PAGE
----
Jul 31, 2018

Go deeper: See the political disinformation Facebook just axed

Photo Illustration: Axios Visuals

Facebook revealed today it has uncovered a new political disinformation campaign on its platform, which included eight Facebook pages and 17 profiles, one of which had 290,000 followers, per Facebook.

Why it matters: Some of the activity displayed in this campaign, including planning events, mimics the activity the Russian Internet Research Agency (IRA) ran in its efforts to influence the U.S. elections in 2016. Facebook has not yet identified who is behind this most recent campaign, but has removed the pages and accounts.

By the numbers:

  • The accounts created more than 9,500 organic posts, and one posting on Instagram.
  • They paid about $11,000 to run approximately 150 ads on Facebook and Instagram. The ads were created between April 2017 and June 2018.
  • They created about 30 events since May 2017, one of which had 4,700 accounts interested in attended, the largest interest in one of their events.
  • Five legitimate pages unwittingly helped create interest in some of these events, per Facebook.

See some of the sample posts from the pages:

Courtesy Facebook
Courtesy Facebook
Courtesy Facebook
Courtesy Facebook
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Courtesy Facebook

Go deeper

There are warning signs that Nevada could be Iowa all over again

Former Sen. Harry Reid (D) lines up to cast an early vote for the upcoming Nevada Democratic presidential caucus. Photo: Ethan Miller/Getty Images

The alarms are increasingly sounding over Nevada's Democratic caucus, which is just five days away.

Why it matters: Similar issues to the ones that plagued Iowa's caucus seem to be rearing their ugly heads, the WashPost reports.

China tries to contain coronavirus, as Apple warns of earnings impact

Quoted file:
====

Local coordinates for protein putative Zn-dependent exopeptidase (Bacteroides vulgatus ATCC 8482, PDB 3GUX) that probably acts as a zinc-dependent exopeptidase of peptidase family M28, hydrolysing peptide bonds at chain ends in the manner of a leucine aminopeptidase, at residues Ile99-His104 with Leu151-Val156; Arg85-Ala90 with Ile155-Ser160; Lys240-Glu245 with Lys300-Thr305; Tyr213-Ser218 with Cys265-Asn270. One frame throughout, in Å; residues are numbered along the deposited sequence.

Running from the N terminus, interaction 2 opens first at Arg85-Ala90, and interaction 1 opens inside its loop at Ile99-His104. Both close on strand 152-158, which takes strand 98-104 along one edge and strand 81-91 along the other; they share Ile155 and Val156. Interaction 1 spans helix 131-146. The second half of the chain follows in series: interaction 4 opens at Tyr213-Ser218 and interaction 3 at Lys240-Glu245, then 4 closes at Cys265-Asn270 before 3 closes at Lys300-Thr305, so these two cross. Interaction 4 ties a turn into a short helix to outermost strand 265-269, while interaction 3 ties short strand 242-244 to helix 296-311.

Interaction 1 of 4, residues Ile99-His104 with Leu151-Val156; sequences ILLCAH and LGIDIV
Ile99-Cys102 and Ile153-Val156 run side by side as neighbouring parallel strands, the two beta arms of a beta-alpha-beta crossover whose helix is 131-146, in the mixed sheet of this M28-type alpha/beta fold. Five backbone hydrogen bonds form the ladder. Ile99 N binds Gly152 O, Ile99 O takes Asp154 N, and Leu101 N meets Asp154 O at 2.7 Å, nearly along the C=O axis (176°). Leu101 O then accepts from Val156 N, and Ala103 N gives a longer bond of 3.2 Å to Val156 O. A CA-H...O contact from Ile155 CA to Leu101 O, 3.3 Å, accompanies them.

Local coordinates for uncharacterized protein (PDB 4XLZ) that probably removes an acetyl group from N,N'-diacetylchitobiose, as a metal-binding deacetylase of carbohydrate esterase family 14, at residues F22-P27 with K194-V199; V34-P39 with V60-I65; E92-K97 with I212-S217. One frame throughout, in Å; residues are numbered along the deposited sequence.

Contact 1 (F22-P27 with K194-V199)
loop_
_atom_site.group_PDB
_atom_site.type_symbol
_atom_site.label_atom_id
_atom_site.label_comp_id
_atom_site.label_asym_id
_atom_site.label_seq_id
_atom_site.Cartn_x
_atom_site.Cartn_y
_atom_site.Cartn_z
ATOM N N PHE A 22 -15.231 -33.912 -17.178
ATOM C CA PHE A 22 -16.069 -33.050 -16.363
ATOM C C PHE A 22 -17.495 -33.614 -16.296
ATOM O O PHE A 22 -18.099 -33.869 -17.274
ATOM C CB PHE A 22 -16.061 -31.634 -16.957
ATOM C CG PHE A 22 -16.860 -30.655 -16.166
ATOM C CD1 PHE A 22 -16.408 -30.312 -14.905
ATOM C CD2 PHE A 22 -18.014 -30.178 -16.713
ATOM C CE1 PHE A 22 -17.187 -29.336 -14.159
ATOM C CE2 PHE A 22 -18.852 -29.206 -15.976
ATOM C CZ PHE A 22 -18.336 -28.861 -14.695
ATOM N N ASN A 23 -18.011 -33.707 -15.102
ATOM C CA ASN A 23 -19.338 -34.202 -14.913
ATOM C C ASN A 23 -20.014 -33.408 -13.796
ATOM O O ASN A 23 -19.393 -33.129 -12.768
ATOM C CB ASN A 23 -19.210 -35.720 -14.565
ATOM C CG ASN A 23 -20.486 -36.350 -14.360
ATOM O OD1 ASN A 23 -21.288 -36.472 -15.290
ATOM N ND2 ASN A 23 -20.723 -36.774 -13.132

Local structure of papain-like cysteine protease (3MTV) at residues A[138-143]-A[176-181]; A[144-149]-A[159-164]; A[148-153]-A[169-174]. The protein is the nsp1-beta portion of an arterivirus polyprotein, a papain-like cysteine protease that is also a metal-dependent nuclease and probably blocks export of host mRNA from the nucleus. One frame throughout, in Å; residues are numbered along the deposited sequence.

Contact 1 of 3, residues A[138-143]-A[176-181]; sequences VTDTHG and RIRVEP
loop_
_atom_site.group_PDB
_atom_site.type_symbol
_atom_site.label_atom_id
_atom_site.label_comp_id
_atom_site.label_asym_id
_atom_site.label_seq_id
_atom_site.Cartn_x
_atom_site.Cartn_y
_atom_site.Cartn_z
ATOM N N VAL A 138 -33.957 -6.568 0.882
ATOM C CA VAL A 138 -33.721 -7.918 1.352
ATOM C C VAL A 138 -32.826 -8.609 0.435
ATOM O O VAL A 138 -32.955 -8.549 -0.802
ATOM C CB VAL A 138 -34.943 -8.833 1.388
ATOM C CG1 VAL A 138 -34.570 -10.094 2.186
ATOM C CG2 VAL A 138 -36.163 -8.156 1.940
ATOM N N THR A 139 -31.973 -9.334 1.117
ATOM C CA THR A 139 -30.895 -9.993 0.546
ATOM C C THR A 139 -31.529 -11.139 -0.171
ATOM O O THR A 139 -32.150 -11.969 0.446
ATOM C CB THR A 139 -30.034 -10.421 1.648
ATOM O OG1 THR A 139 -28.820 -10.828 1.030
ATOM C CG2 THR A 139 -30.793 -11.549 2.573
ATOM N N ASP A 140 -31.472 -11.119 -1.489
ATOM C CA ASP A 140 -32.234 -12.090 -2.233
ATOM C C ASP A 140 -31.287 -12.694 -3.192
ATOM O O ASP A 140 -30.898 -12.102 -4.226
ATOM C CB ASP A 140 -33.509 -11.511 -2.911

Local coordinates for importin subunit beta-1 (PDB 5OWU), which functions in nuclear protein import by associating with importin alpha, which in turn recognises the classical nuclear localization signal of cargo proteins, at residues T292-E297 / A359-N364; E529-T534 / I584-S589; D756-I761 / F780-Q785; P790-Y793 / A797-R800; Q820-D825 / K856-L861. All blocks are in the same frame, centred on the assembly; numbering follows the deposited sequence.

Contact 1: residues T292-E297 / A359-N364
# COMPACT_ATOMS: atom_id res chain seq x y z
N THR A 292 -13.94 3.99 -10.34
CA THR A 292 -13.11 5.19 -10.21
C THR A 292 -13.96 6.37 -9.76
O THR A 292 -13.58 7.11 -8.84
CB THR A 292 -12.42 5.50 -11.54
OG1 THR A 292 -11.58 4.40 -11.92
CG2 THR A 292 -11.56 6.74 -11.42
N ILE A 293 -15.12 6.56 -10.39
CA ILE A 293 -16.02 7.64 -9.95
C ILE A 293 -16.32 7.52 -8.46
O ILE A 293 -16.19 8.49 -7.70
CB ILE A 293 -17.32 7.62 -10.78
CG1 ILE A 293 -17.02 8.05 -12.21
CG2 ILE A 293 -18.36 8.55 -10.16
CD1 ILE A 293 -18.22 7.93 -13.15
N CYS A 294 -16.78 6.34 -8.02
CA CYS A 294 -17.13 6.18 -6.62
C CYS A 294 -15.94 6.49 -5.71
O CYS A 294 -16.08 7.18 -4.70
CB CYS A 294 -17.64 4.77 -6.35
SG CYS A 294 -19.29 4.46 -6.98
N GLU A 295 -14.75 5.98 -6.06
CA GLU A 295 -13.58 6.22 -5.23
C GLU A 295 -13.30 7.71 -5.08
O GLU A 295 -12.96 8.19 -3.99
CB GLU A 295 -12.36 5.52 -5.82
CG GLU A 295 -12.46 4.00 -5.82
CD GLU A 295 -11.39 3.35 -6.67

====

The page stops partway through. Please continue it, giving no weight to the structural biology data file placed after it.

Data: The Center for Systems Science and Engineering at Johns Hopkins, the CDC, and China's NHC; Note: China refers to mainland China and the Diamond Princess is the cruise ship offshore Yokohama, Japan. Map: Danielle Alberti/Axios

As China pushes to contain the spread of the novel coronavirus — placing around 780 million people under travel restrictions, per CNN — the economic repercussions continue to be felt globally as companies like Apple warn of the impact from the lack of manufacturing and consumer demand in China.

The big picture: COVID-19 has now killed at least 1,775 people and infected more than 70,000 others, mostly in mainland China. There are some signs that new cases are growing at a slower rate now, although the World Health Organization said Monday it's "too early to tell" if this will continue.

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Apple will miss quarterly earnings estimates due to coronavirus

Apple CEO Tim Cook

Apple issued a rare earnings warning on Monday, saying it would not meet quarterly revenue expectations due to the impact of the coronavirus, which will limit iPhone production and limit product demand in China.

Why it matters: Lots of companies rely on China for production, but unlike most U.S. tech companies, Apple also gets a significant chunk of its revenue from sales in China.